Things: A Brief Autobiography of a Burger

I am a burger.

It is difficult for me to ascertain the precise moment when my identity rose above that of the many objects that constitute me to become that of a burger. Some might say, that in this peculiar mode of origin, I am like a nation. Made by bringing together smaller entities of economics values just as small, to form a composite being that inspires and commands both a higher economic value and emotional respect. I have been told by learned peers that men have gone on hunger strike for being bestowed with Statehood. I also hear of children who do not wish to take food except for burgers. I have seen, in the formative years of my being, a little boy swinging from his mother’s arm on the floor and howling abominably with the intent to embarrass her  in public to get himself a burger. So even in bringing men gastronomic satisfaction, burgers and nations go together.

Like nations, we too have our own problems. Many of my component elements, especially those blasted lettuce leaves, have secessionist tendencies. They plan to fall out at the sides with the first bite and walk to freedom. In vain do we try to make them realise their freedom is but delusional, a lonely cabbage leaf is only likely to get trampled over or go straight to the dustbin, to be nibbled at by cockroaches or maybe the occasional rat, doomed to a future far removed from the glory of bracing the end at the mouth of a hungry human. The best case for these fledglings is to be eaten by pets, though I have heard cases when some people have picked up lettuce, tomato and onion pieces from the floor, looked around and put them in their mouths. Such extraordinary luck is rare.

The most important question that confronts us burgers is, as succinctly put by a man while biting on one of my ancestors, that of suicide. To paraphrase it, as the said man did in an essay, existential crisis stares at us in the face from the moment we are born. Add to it the crisis of identity that haunts us as much if not more, and you have the subject matter of a Zack Snyder movie. But being born of and with these two crises makes us similar not only to the glorious idea of State that is so dear to man, but to man himself.

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You think I am, therefore I am. – Macques Donaldus

I knew a rebel of a lettuce leaf. He was here just sometime back, though. When entreating him not to fall off, he asked me what the use of the entire exercise was. We were all going to end up the same anyway, some probably in ways perceived less glorious. The top loaf quipped, “But you will go knowing you were part of an ABC burger! We are famous!” “And pray tell me,” said the lettuce leaf, before a man came in and flicked him to the floor, “what good would that-”

His sentence was left unfinished. While the dissenting voices inside me were all waiting to be quelled by time, I, their collective conscience, could not help but wonder about the lettuce leaf’s point. I have seen my cousins across the cardboard cut-outs on the floor. In fact, I heard my would-be-consumer talk about a relative of mine whose picture he had seen on a bill-board. But I wondered, that was not me. To this consumer and even to that man who puts together my constituents to create me, I am just another burger. No different from the ones put on advertisements or the one last consumed. Just another burger, marketed to be exceptional than others, but actually very similar, in use and by birth.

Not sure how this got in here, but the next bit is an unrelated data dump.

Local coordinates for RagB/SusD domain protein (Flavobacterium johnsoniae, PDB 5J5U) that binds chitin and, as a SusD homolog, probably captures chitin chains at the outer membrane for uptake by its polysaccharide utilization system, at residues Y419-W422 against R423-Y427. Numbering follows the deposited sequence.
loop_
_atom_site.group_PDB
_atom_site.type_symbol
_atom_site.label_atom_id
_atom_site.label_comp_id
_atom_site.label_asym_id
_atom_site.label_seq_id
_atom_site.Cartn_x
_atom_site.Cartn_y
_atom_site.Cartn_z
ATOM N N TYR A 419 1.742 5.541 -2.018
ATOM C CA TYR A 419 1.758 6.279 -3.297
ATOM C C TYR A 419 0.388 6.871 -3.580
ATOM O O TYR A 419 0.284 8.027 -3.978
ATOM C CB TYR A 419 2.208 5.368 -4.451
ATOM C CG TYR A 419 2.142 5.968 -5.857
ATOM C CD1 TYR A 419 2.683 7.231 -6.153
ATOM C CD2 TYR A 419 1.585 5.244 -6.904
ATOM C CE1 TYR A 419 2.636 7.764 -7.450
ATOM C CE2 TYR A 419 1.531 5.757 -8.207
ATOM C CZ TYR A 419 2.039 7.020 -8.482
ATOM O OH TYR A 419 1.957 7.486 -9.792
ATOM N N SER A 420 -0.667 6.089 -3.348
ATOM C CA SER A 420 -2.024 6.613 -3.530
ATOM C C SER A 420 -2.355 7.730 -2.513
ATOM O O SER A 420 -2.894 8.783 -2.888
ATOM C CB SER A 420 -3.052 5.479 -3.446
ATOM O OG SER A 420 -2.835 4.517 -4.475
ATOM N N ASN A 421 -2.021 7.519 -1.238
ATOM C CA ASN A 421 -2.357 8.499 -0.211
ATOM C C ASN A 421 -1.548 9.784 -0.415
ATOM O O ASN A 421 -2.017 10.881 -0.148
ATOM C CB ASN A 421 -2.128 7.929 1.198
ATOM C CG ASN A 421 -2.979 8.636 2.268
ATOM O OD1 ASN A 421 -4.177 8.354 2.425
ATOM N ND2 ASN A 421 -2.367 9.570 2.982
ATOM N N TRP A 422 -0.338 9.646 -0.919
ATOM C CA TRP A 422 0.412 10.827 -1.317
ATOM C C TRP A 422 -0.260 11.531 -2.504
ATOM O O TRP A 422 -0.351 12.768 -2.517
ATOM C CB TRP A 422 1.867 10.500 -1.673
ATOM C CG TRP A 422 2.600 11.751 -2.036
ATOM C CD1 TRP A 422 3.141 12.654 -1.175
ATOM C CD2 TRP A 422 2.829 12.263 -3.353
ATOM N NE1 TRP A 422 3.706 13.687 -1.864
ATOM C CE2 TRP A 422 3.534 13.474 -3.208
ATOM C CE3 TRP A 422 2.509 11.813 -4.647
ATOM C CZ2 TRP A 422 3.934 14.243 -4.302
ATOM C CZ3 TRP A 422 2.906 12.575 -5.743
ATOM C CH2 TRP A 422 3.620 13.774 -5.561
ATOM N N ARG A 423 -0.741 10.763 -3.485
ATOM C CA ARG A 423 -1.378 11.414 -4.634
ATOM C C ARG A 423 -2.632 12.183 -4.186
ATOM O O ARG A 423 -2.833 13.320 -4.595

I may scream and shuffle my loaves in hurt pride at the thought to being told I was same, and go to great pains to show how the lettuce inside me is of a different shade of green, how specially has the chicken or beef patty been prepared, the subtle touch of spices to render the precise characteristic taste but in the end, when you look at it, I am not that special.

I am just another entity formed entirely of things that might be same across other burgers or sandwiches or even salads, given a name for consumption and made to feel different by the powers that be for economic gains. And suddenly, the patty and lettuce inside of me, or even the loaves,  seem to have a bigger claim to an identity that I ever did.

But my time has come. I have been served hot on a plate, a curved piece of paper lying next to me on top of paper tissues, with two sachets of ketchup for company. I go to embrace the most defining moment of my life. It should seem ironical, that my destiny is fulfilled in consumption. But it does not, suddenly. My identity starts and stops at the plate. Before that I was nothing, beyond this I would be nothing. All the human being would have consumed would be  just an idea. An idea of a being that I am sold as, something he should know very well.

And with these words, I depart, leaving you to chew on what I hope would be more than food.

Goodbye.

A Handy Guide to Survival in the Calcutta Metro

Are you new to the city?